Following prime minister Theresa May’s announcement that a draft Brexit deal had been signed off by her cabinet, a string of resignations have caused a surge in market volatility as everything still hangs in the balance.
Dominic Raab, the Brexit Secretary, has resigned saying he cannot support the EU withdrawal agreement approved by the cabinet on Wednesday.
“I cannot in good conscience support the terms proposed for our deal with the EU,” Raab said in a letter to Prime Minister Theresa May.
Northern Ireland minister Shailesh Vara resigned from his post, saying he cannot support May’s government as the deal “leaves the UK in a halfway house with no time limit on when we will finally be a sovereign nation”.
Esther McVey, Secretary of State for Work & Pensions, resigned from her post in the third resignation this morning.
McVey took over the role in January 2018 and in a resignation letter, said the draft deal “did not honour the result of the referendum”.
Sterling plunged 1.3% to trade at $1.2807, entirely wiping out the rebound made over the last two turbulent sessions.
Chancellor Philip Hammond and business secretary Greg Clark have urged business leaders to support it.
According to Sky News, in a conference call on Wednesday evening, Hammond and Clark told business leaders, which included representatives from Aviva, Airbus, Barclays and Standard Life Aberdeen, that the ‘compromise deal’ was essential to avoid chaos.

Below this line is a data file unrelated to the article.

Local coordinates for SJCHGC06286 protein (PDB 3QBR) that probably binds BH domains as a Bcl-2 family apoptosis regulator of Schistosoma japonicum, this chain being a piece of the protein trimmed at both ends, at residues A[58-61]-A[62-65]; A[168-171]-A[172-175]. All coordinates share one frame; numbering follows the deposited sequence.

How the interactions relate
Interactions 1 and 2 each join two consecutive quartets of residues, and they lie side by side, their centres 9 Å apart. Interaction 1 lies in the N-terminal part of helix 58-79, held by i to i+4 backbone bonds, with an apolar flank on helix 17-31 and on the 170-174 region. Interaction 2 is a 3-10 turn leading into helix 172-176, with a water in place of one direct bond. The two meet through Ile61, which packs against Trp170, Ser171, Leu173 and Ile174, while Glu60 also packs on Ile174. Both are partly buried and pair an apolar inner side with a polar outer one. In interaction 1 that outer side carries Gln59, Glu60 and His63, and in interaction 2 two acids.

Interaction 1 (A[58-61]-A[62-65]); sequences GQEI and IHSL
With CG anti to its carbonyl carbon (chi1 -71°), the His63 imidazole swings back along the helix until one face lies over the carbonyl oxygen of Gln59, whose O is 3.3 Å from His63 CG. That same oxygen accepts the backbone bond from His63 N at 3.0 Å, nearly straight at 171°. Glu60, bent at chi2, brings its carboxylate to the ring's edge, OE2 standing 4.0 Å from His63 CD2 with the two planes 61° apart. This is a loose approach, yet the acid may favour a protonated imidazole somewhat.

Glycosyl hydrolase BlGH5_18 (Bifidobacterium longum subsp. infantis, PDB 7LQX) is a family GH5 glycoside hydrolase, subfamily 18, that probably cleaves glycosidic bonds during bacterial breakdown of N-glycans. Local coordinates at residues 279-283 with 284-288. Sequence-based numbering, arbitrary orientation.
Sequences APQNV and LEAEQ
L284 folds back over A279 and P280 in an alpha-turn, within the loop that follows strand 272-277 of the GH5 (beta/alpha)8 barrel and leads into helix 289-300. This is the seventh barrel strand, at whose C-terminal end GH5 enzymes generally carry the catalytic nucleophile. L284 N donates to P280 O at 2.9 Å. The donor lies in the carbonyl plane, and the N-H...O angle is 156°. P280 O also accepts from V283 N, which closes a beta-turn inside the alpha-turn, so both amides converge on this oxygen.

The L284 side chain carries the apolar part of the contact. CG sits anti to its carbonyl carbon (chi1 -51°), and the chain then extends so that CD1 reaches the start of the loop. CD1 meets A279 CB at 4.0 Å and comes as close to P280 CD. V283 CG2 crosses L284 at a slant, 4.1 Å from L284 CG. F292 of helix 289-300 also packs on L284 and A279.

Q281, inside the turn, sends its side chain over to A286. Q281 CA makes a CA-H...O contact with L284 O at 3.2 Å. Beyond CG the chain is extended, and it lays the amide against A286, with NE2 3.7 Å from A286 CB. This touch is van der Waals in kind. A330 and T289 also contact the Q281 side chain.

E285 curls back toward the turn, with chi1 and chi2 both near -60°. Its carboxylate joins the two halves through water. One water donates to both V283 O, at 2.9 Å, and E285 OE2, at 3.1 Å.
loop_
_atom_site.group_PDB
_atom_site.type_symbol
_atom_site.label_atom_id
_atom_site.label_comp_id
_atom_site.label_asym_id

For the financial services industry, the proposals include an end to easy access for British firms to EU financial markets. Instead the relationship will be based on equivalency, which is already provided for a number of countries.
Jon Greer, head of retirement policy at Quilter, said: “Brexit’s knock on impact to the rest of sensible policymaking unrelated to the departure from the EU continues as ministers line up for the door, leaving a political vacuum.
“Esther McVey’s departure after just 10 months in her position is unsettling, particular since she evidences the lack of faith in Theresa May’s leadership. Who will replace her and how long they will last is anyone’s guess, particularly given the growing risk of a no-confidence vote.
“Leadership at the DWP has been about as stable as a mobile home in a hurricane as a parade of ministers have picked up the baton only to fling it away. Setting retirement policy and ensuring we have a well-functioning state pension system is a long-term project which is put at risk if the minister responsible for the DWP changes from one year to the next.
“Those planning ahead for their retirement need certainty and stability when it comes to government policy so that they can make informed financial planning choices. There are some big ticket issues that cannot be ignored for much longer, such as the future of the state-pension, gaps in auto-enrolment and the pension dashboard among many others. However, it seems all this will continue to be on the backburner as Brexit sits center stage at Westminster.”
For Epworth Investment Management chief investment officer Stephen Beer, markets are not good with uncertainty.